I was happy to hear host Andy Greenwald ask Blumm exactly what I wanted him to—and what every creative would probably want to know—this simple enough set of questions: first, “how do you do that?” and, as a follow-up, “why do you do that?” His answer was in three parts. And it really broke through the noise and said something I hadn’t really heard or felt before. Here’s what he said, in three parts.
I’m not about to give it away
He thought about it for a second, and started to articulate: “it comes down to—I’ve been an animator for most of my career, and always made things for other people. But the goal I’ve always had is to one day get to write and make my own films.” He worked for a long time like that, patiently working on his craft. And then it happened — his show, his idea, was given a chance to be brought into the world.
And usually when a show or a script gets bought and given the greenlight, the original creator will take a larger role of overseeing and directing the general vision of things. But he won’t be in the trenches writing every script, putting every comma perfectly in place like they used to. With Joe, though, things were different. He realized the writing was almost what he loved the most.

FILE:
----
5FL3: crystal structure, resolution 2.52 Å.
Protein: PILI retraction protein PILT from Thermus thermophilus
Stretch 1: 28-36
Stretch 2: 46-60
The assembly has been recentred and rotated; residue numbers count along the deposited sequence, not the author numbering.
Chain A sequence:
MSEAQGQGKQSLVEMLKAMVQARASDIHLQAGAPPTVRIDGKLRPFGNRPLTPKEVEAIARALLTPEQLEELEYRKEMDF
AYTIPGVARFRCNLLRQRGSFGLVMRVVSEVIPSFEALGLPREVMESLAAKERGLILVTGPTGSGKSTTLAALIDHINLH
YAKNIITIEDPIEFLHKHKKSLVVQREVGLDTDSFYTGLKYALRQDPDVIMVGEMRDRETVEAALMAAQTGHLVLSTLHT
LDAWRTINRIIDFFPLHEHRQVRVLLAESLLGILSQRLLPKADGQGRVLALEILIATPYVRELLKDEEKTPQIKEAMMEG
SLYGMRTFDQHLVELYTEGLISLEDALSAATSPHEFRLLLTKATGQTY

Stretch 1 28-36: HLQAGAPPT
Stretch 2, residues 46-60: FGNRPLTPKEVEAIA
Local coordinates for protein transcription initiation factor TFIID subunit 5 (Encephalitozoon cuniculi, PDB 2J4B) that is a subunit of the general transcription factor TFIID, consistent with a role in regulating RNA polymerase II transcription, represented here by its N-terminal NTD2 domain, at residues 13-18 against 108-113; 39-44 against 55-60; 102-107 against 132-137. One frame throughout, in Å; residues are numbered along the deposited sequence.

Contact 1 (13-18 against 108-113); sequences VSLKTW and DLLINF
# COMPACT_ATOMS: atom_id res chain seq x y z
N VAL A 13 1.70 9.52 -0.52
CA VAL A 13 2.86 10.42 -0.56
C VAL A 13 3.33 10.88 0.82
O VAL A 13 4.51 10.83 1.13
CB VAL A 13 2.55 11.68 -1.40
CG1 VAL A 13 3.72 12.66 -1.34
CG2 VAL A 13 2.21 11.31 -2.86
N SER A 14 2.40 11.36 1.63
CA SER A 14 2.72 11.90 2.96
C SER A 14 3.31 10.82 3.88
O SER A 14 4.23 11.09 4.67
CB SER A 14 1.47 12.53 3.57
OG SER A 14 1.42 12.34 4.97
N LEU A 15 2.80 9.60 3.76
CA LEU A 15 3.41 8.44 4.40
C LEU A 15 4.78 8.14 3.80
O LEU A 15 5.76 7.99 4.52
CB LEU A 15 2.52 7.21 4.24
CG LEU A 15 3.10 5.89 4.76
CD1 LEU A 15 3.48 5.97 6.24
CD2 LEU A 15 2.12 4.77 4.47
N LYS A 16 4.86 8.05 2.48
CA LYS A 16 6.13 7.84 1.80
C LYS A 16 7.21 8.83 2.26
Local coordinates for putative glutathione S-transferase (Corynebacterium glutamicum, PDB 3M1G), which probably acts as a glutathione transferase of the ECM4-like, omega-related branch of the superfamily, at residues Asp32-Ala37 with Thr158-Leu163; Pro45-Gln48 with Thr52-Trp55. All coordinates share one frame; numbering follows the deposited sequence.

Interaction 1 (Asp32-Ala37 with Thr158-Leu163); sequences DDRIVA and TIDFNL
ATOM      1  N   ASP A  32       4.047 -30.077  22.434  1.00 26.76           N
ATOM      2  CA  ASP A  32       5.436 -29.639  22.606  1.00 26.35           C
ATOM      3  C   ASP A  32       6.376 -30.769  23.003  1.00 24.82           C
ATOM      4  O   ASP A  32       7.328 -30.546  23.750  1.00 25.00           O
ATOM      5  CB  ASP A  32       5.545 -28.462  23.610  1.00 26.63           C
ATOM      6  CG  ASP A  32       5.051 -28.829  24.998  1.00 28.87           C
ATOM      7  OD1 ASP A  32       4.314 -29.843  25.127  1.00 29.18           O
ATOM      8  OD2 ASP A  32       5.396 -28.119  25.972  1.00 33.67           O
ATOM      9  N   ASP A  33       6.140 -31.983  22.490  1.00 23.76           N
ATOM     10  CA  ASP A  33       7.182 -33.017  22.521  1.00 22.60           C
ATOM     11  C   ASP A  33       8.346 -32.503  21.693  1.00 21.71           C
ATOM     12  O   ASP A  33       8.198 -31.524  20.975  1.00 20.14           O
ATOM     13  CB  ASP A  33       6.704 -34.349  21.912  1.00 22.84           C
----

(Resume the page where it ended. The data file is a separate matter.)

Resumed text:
“I found myself in the position where it was all happening, and I loved it. And I thought, ‘I don’t wanna give away the best part of this.’”
In a way, being endorsed by someone else, getting that confirmation that the work he was doing was worthwhile, was almost all Brumm needed to kickstart things. He knew it was working, so now he never had to think about letting it go.
We can apply that mindset to our own work, even if we’re not directly staring down the reality of it like he is. The pursuit of our goals, and the work required to pull our dreams out of the air and make them real, is not at all less negotiable.
Children write letters of appreciation to Joe and the show. Critics like Greenwald reach out from across the ocean with praise and requests for interviews. His work is making an impact, literally across the world. So why would he slow down now?
“I worked my whole life to get to this point. And it’s just really worth doing”
If you’re lucky enough to find something like that for yourself, whether or not you have yet found commercial success in doing it, you don’t dare stop. And you don’t dare dilly-dally about when you could be enriching your life by doing it right this second. It’s something not everyone finds in their life. So we cherish it.
“It’s one of the hardest things I’ve done. But I keep doing it. I love it.”
It’s extremely difficult to do
“Every episode is difficult to write. Every single one — at least starting out. But, you know, you just have to do it.”